> quark wrote in rebase.py:1004
> Line 1088 is not `isancestor`. I'm okay with having two functions here. Let me know what do you prefer.
It looks like it effectively is. You can rewrite it using isancestor(). The reason I brought this up at all was that cl.ancestor() returns a single ancestor even if there are multiple (as in criss-cross merges), which made me wonder what would happen if the wrong ancestor was returned. I don't think there can be a "wrong" ancestor for the uses here, but using isancestor() instead makes that clearer.
Also, it seems like isancestor(a,b) can be made faster than ancestors(a,b)==a can because it can stop walking when when the rev is lower than a's rev.
> quark wrote in rebase.py:1010
> Interesting. I didn't know that we treat p1 specially here. If so, users can always construct an asymmetric case that feels wrong. For example, if we use B or C as E's parent in the above graph, p1 may not get chosen in one of the case.
> In this diff, it's Line 1091 trying to be conservative. I'll add tests and a warning like https://phab.mercurial-scm.org/D340 (Diff 770) line 1115.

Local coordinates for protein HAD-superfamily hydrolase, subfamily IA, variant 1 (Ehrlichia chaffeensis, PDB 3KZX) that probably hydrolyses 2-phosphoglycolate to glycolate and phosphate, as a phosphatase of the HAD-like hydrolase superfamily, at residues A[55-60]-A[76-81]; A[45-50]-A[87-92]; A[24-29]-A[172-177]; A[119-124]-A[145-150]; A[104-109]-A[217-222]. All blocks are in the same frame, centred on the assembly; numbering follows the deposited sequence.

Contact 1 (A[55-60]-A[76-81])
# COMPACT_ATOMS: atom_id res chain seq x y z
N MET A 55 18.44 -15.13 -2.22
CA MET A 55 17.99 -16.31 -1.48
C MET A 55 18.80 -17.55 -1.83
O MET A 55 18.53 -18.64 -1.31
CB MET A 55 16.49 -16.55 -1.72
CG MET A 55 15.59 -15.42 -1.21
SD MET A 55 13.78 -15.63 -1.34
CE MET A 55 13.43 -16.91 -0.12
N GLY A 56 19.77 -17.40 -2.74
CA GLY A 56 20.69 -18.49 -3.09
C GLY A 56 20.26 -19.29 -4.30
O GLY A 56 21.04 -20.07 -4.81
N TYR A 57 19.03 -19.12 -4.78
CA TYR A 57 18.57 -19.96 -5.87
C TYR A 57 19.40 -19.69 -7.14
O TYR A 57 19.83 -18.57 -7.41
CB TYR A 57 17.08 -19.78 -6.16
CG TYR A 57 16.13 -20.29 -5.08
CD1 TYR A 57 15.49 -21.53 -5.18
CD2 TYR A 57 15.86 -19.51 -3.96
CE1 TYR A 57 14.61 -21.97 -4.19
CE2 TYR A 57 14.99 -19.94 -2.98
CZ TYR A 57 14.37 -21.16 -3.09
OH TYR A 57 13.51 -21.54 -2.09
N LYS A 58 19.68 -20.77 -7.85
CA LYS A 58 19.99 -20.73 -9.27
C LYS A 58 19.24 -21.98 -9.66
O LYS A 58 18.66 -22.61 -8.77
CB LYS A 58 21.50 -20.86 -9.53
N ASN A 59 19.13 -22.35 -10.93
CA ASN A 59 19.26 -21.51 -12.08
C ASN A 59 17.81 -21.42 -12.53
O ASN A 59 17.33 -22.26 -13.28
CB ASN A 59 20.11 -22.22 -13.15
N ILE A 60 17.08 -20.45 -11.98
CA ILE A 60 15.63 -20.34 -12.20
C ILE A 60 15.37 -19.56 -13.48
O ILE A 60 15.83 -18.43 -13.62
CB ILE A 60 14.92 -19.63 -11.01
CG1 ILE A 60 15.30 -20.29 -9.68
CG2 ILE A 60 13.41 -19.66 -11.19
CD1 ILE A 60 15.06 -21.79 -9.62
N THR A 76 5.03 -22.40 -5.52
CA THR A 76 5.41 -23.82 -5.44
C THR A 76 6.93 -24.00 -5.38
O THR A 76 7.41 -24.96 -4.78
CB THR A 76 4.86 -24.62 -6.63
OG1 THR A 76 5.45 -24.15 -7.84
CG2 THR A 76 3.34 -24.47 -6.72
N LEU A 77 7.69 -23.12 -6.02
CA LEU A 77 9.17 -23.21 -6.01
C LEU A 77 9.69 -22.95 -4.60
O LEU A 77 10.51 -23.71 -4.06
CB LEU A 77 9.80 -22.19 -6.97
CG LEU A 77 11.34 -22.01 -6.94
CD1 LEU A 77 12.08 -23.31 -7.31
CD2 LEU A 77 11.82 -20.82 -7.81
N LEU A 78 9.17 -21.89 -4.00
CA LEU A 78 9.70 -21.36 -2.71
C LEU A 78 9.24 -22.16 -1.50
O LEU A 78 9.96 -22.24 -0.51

I'm not sure I understand, but I don't think the user can influence the result (and I'm assuming you mean "as *D*'s parent", otherwise I can't make any sense of it). It should be fine to use either B' or C' as the new p1, as long as base is set to B or C (respectively).
> quark wrote in rebase.py:1019
> Maybe `assert i == 0` is a better assertion here. If `nullrev` is considered part of the DAG, then I think it makes sense for `adjustdest` to return `dest` for p2.
True, I can see the point about [nullrev,nullrev] being valid implying that any [X,X] should be valid.
How about the rest of my comment? I didn't understand what you meant by the first part of you reply.
> removing other
> - note: merging f9daf77ffe76+ and 4c5f12f25ebe using bids from ancestors a60552eb93fb and f59da8fc0fcf
Sorry, I forgot to ask before, but why did this change?